Several more come out of that spot. Next I concentrate on a dark, deeper hole in the middle of the pond where a couple of fish are dimpling the surface. It produces several more, but all on the nymph. For the next half hour I work the pond from the shoreline. I get several more cruisers on the dry, one of which I watch incredulously as he hits the dry, then the dropper, then the dry again five times. I actually hook him twice, and he just keeps coming back. Who am I to argue?!? Further on I see a rise in a deep pocket close to the shoreline, and it turns out to be a honey hole. I fool a half dozen more feisty cutts including a long, slim beauty that pushes 14-inches!
By now it’s almost 2 p.m., and my stomach is growling. But just as I’m about to head back to the SUV and lunch, I come upon another beaver dam, this one older and smaller, with a pond that’s partially silted in. I catch several below the dam, then realize I’ll have to navigate around the marshy area it has created to get to the deeper water above. I go back downstream a hundred yards and am just about to take a step into a clear, shallow side channel when I am startled to see a leviathan slowly finning in the narrow confines, picking morsels off the surface. I retreat behind a bush and gently loft a short cast a few feet in front of the big boy. He swims forward slowly and sips in the dry. I set the hook and he thrashes his head back and forth. My heart drops when the fly comes whizzing back towards me. I expect to see the fish zoom off back into the safety of the pond but he resumes his slow amble up the channel. I place the flies above him again, and he jets forward to nail the nymph. I’m so shocked that I momentarily forget to set the hook, but when I do the cutt shows off his muscles. He slashes back and forth in the channel, but luckily doesn’t make a run towards the pond which would have required me to do my famous Usain Bolt imitation running through the marshy muck to keep up with him. Soon he’s easing into my net, a stunning 15-inches. The big fish sports all the striking colors and patterns of a pure Rio Grande Cutt, including the cluster of small spots near the tail, the speckled back, the dark red gill plate, and of course the red slash under his throat.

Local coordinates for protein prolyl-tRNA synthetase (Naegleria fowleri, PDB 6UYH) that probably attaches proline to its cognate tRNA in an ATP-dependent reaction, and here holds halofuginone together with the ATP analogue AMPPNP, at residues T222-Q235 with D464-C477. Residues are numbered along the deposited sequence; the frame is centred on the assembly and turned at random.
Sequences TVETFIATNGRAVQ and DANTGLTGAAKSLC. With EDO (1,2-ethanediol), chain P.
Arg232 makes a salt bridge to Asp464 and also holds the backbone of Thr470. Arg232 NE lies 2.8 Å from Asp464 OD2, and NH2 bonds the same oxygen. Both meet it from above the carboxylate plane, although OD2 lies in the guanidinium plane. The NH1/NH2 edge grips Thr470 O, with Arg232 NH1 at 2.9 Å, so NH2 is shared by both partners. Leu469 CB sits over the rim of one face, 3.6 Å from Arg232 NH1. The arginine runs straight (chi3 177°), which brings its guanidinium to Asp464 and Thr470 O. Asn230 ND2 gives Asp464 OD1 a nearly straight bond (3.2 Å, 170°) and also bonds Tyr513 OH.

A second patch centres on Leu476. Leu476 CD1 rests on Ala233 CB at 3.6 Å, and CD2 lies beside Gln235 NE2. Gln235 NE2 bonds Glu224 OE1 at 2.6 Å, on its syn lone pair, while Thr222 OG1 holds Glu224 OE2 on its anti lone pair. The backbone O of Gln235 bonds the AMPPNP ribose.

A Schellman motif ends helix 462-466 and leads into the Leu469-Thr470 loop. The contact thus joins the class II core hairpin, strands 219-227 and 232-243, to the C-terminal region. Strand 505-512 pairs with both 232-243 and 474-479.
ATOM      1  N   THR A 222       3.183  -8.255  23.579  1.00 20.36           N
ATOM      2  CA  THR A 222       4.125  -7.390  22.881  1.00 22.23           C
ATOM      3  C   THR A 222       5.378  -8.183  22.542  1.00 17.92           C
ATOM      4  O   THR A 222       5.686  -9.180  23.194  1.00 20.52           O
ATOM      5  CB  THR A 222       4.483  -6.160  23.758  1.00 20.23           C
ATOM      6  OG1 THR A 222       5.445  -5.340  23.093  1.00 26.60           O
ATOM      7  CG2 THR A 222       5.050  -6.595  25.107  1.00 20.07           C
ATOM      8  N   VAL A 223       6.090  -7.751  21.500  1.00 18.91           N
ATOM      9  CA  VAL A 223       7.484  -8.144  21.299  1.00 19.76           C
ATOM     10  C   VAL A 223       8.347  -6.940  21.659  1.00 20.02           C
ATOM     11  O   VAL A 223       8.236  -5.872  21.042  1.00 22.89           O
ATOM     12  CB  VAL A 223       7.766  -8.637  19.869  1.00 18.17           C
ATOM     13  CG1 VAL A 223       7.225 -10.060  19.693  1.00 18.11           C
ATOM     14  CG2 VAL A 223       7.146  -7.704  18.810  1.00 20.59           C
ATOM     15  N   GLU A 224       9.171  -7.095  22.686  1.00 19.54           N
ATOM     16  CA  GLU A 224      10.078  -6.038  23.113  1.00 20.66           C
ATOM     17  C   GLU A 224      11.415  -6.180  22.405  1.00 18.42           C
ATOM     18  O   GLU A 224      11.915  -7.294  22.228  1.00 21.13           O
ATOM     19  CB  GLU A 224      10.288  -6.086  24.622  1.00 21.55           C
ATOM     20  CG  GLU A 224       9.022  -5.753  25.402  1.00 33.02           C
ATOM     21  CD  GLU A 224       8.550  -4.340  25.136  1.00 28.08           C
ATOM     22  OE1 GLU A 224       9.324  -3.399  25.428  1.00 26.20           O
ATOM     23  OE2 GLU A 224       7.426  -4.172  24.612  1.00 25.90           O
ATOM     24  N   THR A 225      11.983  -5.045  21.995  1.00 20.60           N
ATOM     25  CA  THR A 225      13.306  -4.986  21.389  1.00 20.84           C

As I slide the beautiful fish back into the water, I think what a wonderful way to end an extraordinary day!
But then think am I out of my mind with that one more alluring pool just above and Google Maps showing another whole series of ponds just up the road. So I negotiate with myself and my stomach. I’ll fish the pool then call it a day. The next string of beaver ponds can wait for a return engagement. The compromise turns out to be a good one. I catch several more nice fish at the top of the pond in very clear water, then resolutely climb up to the road above, tip my hat to the cutts, and hike a few minutes back to the SUV and lunch while I plot my return next year.
Note: In my follow up research on access to Medano Creek, I learned an easier route may be from the west side of the Sangres through the Wet Mountain Valley and over Medano Pass. Road 559 appears to be less challenging, gets to the beaver ponds more quickly, and avoids having to navigate the sand.